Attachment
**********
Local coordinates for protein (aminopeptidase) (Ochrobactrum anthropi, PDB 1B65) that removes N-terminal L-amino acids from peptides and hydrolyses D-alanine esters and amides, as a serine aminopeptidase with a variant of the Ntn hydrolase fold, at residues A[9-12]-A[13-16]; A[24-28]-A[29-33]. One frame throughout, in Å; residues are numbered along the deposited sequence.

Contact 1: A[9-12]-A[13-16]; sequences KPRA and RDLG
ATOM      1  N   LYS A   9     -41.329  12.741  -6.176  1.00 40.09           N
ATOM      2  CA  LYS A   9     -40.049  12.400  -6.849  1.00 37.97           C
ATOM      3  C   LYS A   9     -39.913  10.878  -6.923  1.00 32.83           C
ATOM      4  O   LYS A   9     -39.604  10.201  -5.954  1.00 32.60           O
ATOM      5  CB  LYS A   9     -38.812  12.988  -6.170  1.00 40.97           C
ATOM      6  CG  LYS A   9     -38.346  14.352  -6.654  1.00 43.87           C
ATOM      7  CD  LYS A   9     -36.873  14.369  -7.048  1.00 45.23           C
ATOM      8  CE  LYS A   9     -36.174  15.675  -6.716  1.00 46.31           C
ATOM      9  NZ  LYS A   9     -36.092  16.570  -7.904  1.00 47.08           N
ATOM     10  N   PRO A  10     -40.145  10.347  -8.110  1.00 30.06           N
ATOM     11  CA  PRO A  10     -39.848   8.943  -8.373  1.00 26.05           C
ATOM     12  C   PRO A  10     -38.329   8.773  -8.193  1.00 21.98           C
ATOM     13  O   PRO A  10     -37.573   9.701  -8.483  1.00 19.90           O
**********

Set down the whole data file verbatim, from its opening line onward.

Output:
Local coordinates for protein (aminopeptidase) (Ochrobactrum anthropi, PDB 1B65) that removes N-terminal L-amino acids from peptides and hydrolyses D-alanine esters and amides, as a serine aminopeptidase with a variant of the Ntn hydrolase fold, at residues A[9-12]-A[13-16]; A[24-28]-A[29-33]. One frame throughout, in Å; residues are numbered along the deposited sequence.

Contact 1: A[9-12]-A[13-16]; sequences KPRA and RDLG
ATOM      1  N   LYS A   9     -41.329  12.741  -6.176  1.00 40.09           N
ATOM      2  CA  LYS A   9     -40.049  12.400  -6.849  1.00 37.97           C
ATOM      3  C   LYS A   9     -39.913  10.878  -6.923  1.00 32.83           C
ATOM      4  O   LYS A   9     -39.604  10.201  -5.954  1.00 32.60           O
ATOM      5  CB  LYS A   9     -38.812  12.988  -6.170  1.00 40.97           C
ATOM      6  CG  LYS A   9     -38.346  14.352  -6.654  1.00 43.87           C
ATOM      7  CD  LYS A   9     -36.873  14.369  -7.048  1.00 45.23           C
ATOM      8  CE  LYS A   9     -36.174  15.675  -6.716  1.00 46.31           C
ATOM      9  NZ  LYS A   9     -36.092  16.570  -7.904  1.00 47.08           N
ATOM     10  N   PRO A  10     -40.145  10.347  -8.110  1.00 30.06           N
ATOM     11  CA  PRO A  10     -39.848   8.943  -8.373  1.00 26.05           C
ATOM     12  C   PRO A  10     -38.329   8.773  -8.193  1.00 21.98           C
ATOM     13  O   PRO A  10     -37.573   9.701  -8.483  1.00 19.90           O